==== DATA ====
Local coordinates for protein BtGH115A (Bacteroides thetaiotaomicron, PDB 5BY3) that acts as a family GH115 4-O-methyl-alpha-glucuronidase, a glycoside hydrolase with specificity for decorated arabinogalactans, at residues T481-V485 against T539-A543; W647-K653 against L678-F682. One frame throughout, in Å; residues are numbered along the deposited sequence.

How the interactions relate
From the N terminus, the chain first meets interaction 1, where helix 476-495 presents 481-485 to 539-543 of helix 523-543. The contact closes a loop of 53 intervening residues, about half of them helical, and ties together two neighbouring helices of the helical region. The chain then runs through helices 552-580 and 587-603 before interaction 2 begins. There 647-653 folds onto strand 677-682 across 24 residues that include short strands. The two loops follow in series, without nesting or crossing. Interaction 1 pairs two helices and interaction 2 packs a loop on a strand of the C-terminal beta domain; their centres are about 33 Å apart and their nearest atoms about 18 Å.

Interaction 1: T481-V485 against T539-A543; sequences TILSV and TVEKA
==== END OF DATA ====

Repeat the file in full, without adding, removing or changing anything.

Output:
Local coordinates for protein BtGH115A (Bacteroides thetaiotaomicron, PDB 5BY3) that acts as a family GH115 4-O-methyl-alpha-glucuronidase, a glycoside hydrolase with specificity for decorated arabinogalactans, at residues T481-V485 against T539-A543; W647-K653 against L678-F682. One frame throughout, in Å; residues are numbered along the deposited sequence.

How the interactions relate
From the N terminus, the chain first meets interaction 1, where helix 476-495 presents 481-485 to 539-543 of helix 523-543. The contact closes a loop of 53 intervening residues, about half of them helical, and ties together two neighbouring helices of the helical region. The chain then runs through helices 552-580 and 587-603 before interaction 2 begins. There 647-653 folds onto strand 677-682 across 24 residues that include short strands. The two loops follow in series, without nesting or crossing. Interaction 1 pairs two helices and interaction 2 packs a loop on a strand of the C-terminal beta domain; their centres are about 33 Å apart and their nearest atoms about 18 Å.

Interaction 1: T481-V485 against T539-A543; sequences TILSV and TVEKA